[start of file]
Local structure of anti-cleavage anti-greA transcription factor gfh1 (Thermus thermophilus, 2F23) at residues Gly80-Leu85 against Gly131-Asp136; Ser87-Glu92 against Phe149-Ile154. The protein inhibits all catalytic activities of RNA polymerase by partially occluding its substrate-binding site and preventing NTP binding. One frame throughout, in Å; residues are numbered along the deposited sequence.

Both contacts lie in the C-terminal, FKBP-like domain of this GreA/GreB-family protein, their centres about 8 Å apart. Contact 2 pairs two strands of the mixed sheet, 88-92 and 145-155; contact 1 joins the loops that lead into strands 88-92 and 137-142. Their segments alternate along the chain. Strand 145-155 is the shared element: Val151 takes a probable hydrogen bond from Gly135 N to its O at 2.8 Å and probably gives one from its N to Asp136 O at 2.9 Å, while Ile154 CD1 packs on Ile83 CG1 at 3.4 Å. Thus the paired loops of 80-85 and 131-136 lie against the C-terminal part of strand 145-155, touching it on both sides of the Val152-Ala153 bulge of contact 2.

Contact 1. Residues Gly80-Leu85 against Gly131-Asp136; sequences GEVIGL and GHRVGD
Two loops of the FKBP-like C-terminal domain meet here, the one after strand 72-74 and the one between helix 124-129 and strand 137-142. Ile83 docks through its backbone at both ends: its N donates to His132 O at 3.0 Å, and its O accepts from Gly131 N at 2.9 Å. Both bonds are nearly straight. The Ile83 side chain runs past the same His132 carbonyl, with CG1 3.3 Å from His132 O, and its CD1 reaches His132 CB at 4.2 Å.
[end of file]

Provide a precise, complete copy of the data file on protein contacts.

Local structure of anti-cleavage anti-greA transcription factor gfh1 (Thermus thermophilus, 2F23) at residues Gly80-Leu85 against Gly131-Asp136; Ser87-Glu92 against Phe149-Ile154. The protein inhibits all catalytic activities of RNA polymerase by partially occluding its substrate-binding site and preventing NTP binding. One frame throughout, in Å; residues are numbered along the deposited sequence.

Both contacts lie in the C-terminal, FKBP-like domain of this GreA/GreB-family protein, their centres about 8 Å apart. Contact 2 pairs two strands of the mixed sheet, 88-92 and 145-155; contact 1 joins the loops that lead into strands 88-92 and 137-142. Their segments alternate along the chain. Strand 145-155 is the shared element: Val151 takes a probable hydrogen bond from Gly135 N to its O at 2.8 Å and probably gives one from its N to Asp136 O at 2.9 Å, while Ile154 CD1 packs on Ile83 CG1 at 3.4 Å. Thus the paired loops of 80-85 and 131-136 lie against the C-terminal part of strand 145-155, touching it on both sides of the Val152-Ala153 bulge of contact 2.

Contact 1. Residues Gly80-Leu85 against Gly131-Asp136; sequences GEVIGL and GHRVGD
Two loops of the FKBP-like C-terminal domain meet here, the one after strand 72-74 and the one between helix 124-129 and strand 137-142. Ile83 docks through its backbone at both ends: its N donates to His132 O at 3.0 Å, and its O accepts from Gly131 N at 2.9 Å. Both bonds are nearly straight. The Ile83 side chain runs past the same His132 carbonyl, with CG1 3.3 Å from His132 O, and its CD1 reaches His132 CB at 4.2 Å.